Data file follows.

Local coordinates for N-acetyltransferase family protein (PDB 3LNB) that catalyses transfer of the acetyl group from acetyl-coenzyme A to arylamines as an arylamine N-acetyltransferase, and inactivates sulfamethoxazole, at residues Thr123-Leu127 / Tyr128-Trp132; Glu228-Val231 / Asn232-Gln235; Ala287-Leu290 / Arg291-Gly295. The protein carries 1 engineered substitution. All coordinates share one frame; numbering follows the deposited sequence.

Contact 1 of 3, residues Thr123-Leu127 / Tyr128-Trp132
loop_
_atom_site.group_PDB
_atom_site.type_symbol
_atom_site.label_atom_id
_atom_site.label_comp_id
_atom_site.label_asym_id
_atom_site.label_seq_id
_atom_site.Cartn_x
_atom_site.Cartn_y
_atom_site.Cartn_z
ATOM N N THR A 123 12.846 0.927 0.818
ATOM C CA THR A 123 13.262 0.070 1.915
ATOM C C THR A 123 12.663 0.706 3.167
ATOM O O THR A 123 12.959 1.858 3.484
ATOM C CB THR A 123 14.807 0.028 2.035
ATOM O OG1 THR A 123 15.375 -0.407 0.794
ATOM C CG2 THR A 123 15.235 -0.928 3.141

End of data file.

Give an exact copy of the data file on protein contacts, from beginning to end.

Local coordinates for N-acetyltransferase family protein (PDB 3LNB) that catalyses transfer of the acetyl group from acetyl-coenzyme A to arylamines as an arylamine N-acetyltransferase, and inactivates sulfamethoxazole, at residues Thr123-Leu127 / Tyr128-Trp132; Glu228-Val231 / Asn232-Gln235; Ala287-Leu290 / Arg291-Gly295. The protein carries 1 engineered substitution. All coordinates share one frame; numbering follows the deposited sequence.

Contact 1 of 3, residues Thr123-Leu127 / Tyr128-Trp132
loop_
_atom_site.group_PDB
_atom_site.type_symbol
_atom_site.label_atom_id
_atom_site.label_comp_id
_atom_site.label_asym_id
_atom_site.label_seq_id
_atom_site.Cartn_x
_atom_site.Cartn_y
_atom_site.Cartn_z
ATOM N N THR A 123 12.846 0.927 0.818
ATOM C CA THR A 123 13.262 0.070 1.915
ATOM C C THR A 123 12.663 0.706 3.167
ATOM O O THR A 123 12.959 1.858 3.484
ATOM C CB THR A 123 14.807 0.028 2.035
ATOM O OG1 THR A 123 15.375 -0.407 0.794
ATOM C CG2 THR A 123 15.235 -0.928 3.141